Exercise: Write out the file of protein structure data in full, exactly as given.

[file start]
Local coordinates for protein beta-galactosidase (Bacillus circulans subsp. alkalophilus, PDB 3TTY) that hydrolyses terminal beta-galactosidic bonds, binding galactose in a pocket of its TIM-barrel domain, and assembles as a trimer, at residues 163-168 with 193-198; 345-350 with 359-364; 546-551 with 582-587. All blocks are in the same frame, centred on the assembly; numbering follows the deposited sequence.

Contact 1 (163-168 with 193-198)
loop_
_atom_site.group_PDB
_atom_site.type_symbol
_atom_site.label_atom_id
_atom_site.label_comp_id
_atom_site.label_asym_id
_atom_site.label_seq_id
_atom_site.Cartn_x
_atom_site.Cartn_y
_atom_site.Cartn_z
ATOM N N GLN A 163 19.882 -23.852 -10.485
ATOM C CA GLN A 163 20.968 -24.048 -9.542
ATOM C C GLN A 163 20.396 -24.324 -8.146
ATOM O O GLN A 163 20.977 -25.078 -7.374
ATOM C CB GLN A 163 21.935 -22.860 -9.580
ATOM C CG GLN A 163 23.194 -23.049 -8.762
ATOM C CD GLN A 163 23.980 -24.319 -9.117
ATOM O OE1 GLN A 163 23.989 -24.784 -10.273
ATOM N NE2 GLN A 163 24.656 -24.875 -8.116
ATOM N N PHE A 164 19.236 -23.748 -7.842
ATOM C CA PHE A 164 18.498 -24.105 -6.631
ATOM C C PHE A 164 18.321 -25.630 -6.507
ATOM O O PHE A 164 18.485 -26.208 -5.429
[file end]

Local coordinates for protein beta-galactosidase (Bacillus circulans subsp. alkalophilus, PDB 3TTY) that hydrolyses terminal beta-galactosidic bonds, binding galactose in a pocket of its TIM-barrel domain, and assembles as a trimer, at residues 163-168 with 193-198; 345-350 with 359-364; 546-551 with 582-587. All blocks are in the same frame, centred on the assembly; numbering follows the deposited sequence.

Contact 1 (163-168 with 193-198)
loop_
_atom_site.group_PDB
_atom_site.type_symbol
_atom_site.label_atom_id
_atom_site.label_comp_id
_atom_site.label_asym_id
_atom_site.label_seq_id
_atom_site.Cartn_x
_atom_site.Cartn_y
_atom_site.Cartn_z
ATOM N N GLN A 163 19.882 -23.852 -10.485
ATOM C CA GLN A 163 20.968 -24.048 -9.542
ATOM C C GLN A 163 20.396 -24.324 -8.146
ATOM O O GLN A 163 20.977 -25.078 -7.374
ATOM C CB GLN A 163 21.935 -22.860 -9.580
ATOM C CG GLN A 163 23.194 -23.049 -8.762
ATOM C CD GLN A 163 23.980 -24.319 -9.117
ATOM O OE1 GLN A 163 23.989 -24.784 -10.273
ATOM N NE2 GLN A 163 24.656 -24.875 -8.116
ATOM N N PHE A 164 19.236 -23.748 -7.842
ATOM C CA PHE A 164 18.498 -24.105 -6.631
ATOM C C PHE A 164 18.321 -25.630 -6.507
ATOM O O PHE A 164 18.485 -26.208 -5.429